Growing urban agriculture: a tale of 2 cities

Dennis Touliatos, a PhD student at Lancaster University, reports back from an urban agriculture conference in Greece.

dennis toul I have just returned from an exciting conference on urban agriculture in Athens, that was  attended by young people from all over Europe.

Urban agriculture is all about growing food in cities – in parks, on rooftops, on grass verges,  up buildings, on window ledges and in almost every other space you can find to grow  plants.

I was looking forward to the conference because I have a passion for urban agriculture and  I was excited that it was held in my home town of Athens, in Greece.

Greece has been devastated during the last few years by austerity and an unsustainable debt. Food prices and unemployment have risen whilst wages and pensions have faced huge reductions. All of this has led many Greeks into food poverty. People struggle to access fresh and nutritious food- let alone sustainably grown food.

During the conference I learnt that urban agriculture is flourishing in Athens as a response to these challenges. There are grassroot groups and government efforts trying to free up more land for agriculture so anyone can access land and fresh food.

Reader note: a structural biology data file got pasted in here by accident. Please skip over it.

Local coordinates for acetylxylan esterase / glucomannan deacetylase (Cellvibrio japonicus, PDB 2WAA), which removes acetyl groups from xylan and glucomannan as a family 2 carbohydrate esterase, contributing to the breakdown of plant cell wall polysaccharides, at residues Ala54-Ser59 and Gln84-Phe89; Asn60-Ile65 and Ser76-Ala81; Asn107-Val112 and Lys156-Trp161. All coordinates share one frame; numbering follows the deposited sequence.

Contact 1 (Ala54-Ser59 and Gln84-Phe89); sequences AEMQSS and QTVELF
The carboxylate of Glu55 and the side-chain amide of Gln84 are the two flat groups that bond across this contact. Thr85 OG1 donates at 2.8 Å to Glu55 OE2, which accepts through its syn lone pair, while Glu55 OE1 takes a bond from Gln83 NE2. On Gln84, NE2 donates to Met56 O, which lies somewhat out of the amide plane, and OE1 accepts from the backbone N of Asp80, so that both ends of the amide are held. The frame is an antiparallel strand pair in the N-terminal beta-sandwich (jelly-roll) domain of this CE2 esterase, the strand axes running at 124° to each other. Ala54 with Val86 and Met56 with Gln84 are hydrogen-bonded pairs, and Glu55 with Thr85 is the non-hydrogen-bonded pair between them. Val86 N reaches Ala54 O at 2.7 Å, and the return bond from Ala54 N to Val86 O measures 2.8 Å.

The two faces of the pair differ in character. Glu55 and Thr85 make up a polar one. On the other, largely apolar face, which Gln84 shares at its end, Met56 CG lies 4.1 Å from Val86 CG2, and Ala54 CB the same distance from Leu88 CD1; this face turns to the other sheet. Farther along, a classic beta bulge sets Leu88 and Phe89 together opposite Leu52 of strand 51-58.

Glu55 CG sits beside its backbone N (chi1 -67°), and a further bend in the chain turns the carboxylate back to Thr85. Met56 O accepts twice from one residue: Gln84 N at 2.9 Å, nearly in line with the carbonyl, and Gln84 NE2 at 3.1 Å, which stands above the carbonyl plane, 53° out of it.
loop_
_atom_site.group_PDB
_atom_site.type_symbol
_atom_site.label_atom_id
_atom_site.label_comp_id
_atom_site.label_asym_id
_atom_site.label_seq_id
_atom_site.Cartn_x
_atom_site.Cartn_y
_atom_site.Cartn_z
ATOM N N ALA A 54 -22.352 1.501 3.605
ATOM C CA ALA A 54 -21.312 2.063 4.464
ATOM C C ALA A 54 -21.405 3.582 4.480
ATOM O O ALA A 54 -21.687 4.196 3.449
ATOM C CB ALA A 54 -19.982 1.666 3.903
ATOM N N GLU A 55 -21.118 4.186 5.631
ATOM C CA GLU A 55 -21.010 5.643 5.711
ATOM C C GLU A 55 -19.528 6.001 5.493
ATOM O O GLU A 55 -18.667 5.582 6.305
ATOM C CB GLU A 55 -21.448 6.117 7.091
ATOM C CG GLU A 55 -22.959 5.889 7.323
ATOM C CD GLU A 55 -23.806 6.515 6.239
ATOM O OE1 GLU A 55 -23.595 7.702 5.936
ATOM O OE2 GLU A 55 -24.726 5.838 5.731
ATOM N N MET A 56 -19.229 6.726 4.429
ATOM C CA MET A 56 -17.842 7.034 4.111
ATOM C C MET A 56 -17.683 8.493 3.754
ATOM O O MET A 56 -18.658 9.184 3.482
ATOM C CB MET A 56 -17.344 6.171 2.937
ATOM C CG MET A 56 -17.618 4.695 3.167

All of these findings made me think of my second home, Lancaster, and the exciting urban agriculture projects taking place there.

Local food trailThere is a Transition Town Lancaster food group which runs a Seed Library, located in Lancaster library, to save and share seeds with everyone.

The Incredible Edible Lancaster folk have planted the fruit tree orchard on the Ridge, the wild flower meadow on the pointer roundabout and Greaves community garden. They are also developing an edible plant nursery.

There is a lot of exciting research about urban agriculture and local food happening at Lancaster University, which also has an ‘edible campus’.

LESS is running the Growing Our Local Food Economy (GOLFE) project that is attempting to trial methods that grow Lancaster’s local food economy. And the Food Assembly continues to bring local producers in direct contact with consumers.

The ‘mother ship’ of urban agriculture in Lancaster is becoming Claver Hill community farm on the Ridge estate. Every Sunday you can see a group of dedicated ‘spud club members’ weeding, harvesting and setting up all sorts of DIY projects, whilst celebrating local food and community resilience.

To bring all these together cooking initiatives are starting to bloom with Linda Smalley’s project in Morecambe and a pay-as-you-feel café cooking nutritious meals for everyone in Lancaster.

To find more about these projects and to join the urban agriculture movement in Lancaster contact [email protected]

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